Ahmadabad is both a living, modern city and a splendid relic of the past.
India’s famous walled city on the bank of the Sabarmati river is the nation’s first UNESCO World Heritage city. Built in the early 15th century by Sultan Ahmad Shah of the Gujarat kingdom, legend has it that the sultan chose the location at the site of his capital city after he witnessed the unusual spectacle of a hare chasing a dog along the riverbank and took it as an omen.
The city was conquered in 1573 by the Mughals, who further decorated it with lush gardens. Some six decades later, Ahmadabad was struck by famine, marking the beginning of the end of its golden age. After a series of conquests throughout the centuries, it eventually became a center of Mahatma Gandhi’s nonviolent movement for Indian independence. Visitors can still make a pilgrimage to the Gandhi Ashram built on the riverbank on the outskirts of the city.
The city’s historic center was guarded by imposing stone walls embellished with elaborately carved columns and arches and ornate gates. Inside, the city is a mosaic of religious and cultural influences, where mosques keep company with Hindu and Jain temples built in later periods.
The centerpiece of the old city is Bhadra Fort, built as the royal complex in 1411. The fortified walls of the citadel contained 43 acres that housed royal palaces, mosques, and a public square. Outside the fort, the Jami Mosque, also dating to the 15th century, is one of the most stunning in India and a peaceful refuge from the chaotic modern city outside.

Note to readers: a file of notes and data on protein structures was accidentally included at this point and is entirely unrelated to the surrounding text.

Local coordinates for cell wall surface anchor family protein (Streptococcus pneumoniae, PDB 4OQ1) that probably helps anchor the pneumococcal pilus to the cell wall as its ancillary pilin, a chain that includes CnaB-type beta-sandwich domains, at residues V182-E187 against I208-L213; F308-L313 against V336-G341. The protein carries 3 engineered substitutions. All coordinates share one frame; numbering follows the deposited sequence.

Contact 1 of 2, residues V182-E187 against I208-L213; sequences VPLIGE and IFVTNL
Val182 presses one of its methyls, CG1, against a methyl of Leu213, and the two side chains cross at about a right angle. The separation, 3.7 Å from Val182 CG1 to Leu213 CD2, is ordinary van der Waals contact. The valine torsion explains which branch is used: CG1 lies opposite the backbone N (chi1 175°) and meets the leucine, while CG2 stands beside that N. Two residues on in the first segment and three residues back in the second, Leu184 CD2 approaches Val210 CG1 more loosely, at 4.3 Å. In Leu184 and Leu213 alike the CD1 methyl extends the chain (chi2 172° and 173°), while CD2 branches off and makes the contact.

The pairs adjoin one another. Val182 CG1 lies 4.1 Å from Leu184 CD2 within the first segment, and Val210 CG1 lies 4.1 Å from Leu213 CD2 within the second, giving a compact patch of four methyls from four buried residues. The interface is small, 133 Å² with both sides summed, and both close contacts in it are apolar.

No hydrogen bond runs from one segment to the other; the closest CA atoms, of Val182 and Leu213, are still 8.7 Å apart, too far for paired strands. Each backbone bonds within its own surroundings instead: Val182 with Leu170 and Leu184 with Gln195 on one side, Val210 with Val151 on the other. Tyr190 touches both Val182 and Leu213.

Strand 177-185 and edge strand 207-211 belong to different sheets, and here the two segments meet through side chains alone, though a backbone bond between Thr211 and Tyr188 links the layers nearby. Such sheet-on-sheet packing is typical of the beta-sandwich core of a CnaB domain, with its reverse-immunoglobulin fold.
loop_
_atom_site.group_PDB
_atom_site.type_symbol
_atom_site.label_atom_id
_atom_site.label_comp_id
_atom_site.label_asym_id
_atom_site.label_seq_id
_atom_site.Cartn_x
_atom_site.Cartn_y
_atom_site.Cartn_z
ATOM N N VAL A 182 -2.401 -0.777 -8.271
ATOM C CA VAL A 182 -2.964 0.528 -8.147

The mosque was hewn from intricately carved yellow sandstone carved with intricate embellishments typical of the time. In the main prayer hall, a veritable forest of 260 columns support the roof and its 15 domes, creating an engaging play of light and shadows. The tomb of Ahmad Shah lies nearby and is also a major tourist attraction, with its ornate construction of latticed windows, domes, and minarets.
Another popular site, the Jhulta Minar, or Shaking Minarets, is known both for the beauty of its design—the three-story minarets are covered in intricate carvings—and for an engineering curiosity. The minarets were designed so that if one of them is shaken, the other vibrates, while the connecting passage between them remains still.
Abby Sewell is a freelance journalist based in Beirut covering politics, travel, and culture. Follow her on Twitter at @sewella.